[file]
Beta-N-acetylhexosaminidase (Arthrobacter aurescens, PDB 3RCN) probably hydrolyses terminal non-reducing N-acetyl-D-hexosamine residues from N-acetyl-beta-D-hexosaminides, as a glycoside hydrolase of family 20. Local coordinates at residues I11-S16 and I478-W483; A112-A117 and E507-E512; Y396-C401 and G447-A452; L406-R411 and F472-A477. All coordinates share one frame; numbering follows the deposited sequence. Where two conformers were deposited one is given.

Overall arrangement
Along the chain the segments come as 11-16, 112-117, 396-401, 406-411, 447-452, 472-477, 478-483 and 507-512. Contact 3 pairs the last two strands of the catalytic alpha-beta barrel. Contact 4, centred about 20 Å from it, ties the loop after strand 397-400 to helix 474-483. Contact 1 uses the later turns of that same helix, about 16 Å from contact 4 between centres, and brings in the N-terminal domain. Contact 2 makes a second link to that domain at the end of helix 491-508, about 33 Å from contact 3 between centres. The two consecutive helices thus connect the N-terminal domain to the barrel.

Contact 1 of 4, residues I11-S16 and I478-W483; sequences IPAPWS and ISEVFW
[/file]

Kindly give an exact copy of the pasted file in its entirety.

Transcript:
Beta-N-acetylhexosaminidase (Arthrobacter aurescens, PDB 3RCN) probably hydrolyses terminal non-reducing N-acetyl-D-hexosamine residues from N-acetyl-beta-D-hexosaminides, as a glycoside hydrolase of family 20. Local coordinates at residues I11-S16 and I478-W483; A112-A117 and E507-E512; Y396-C401 and G447-A452; L406-R411 and F472-A477. All coordinates share one frame; numbering follows the deposited sequence. Where two conformers were deposited one is given.

Overall arrangement
Along the chain the segments come as 11-16, 112-117, 396-401, 406-411, 447-452, 472-477, 478-483 and 507-512. Contact 3 pairs the last two strands of the catalytic alpha-beta barrel. Contact 4, centred about 20 Å from it, ties the loop after strand 397-400 to helix 474-483. Contact 1 uses the later turns of that same helix, about 16 Å from contact 4 between centres, and brings in the N-terminal domain. Contact 2 makes a second link to that domain at the end of helix 491-508, about 33 Å from contact 3 between centres. The two consecutive helices thus connect the N-terminal domain to the barrel.

Contact 1 of 4, residues I11-S16 and I478-W483; sequences IPAPWS and ISEVFW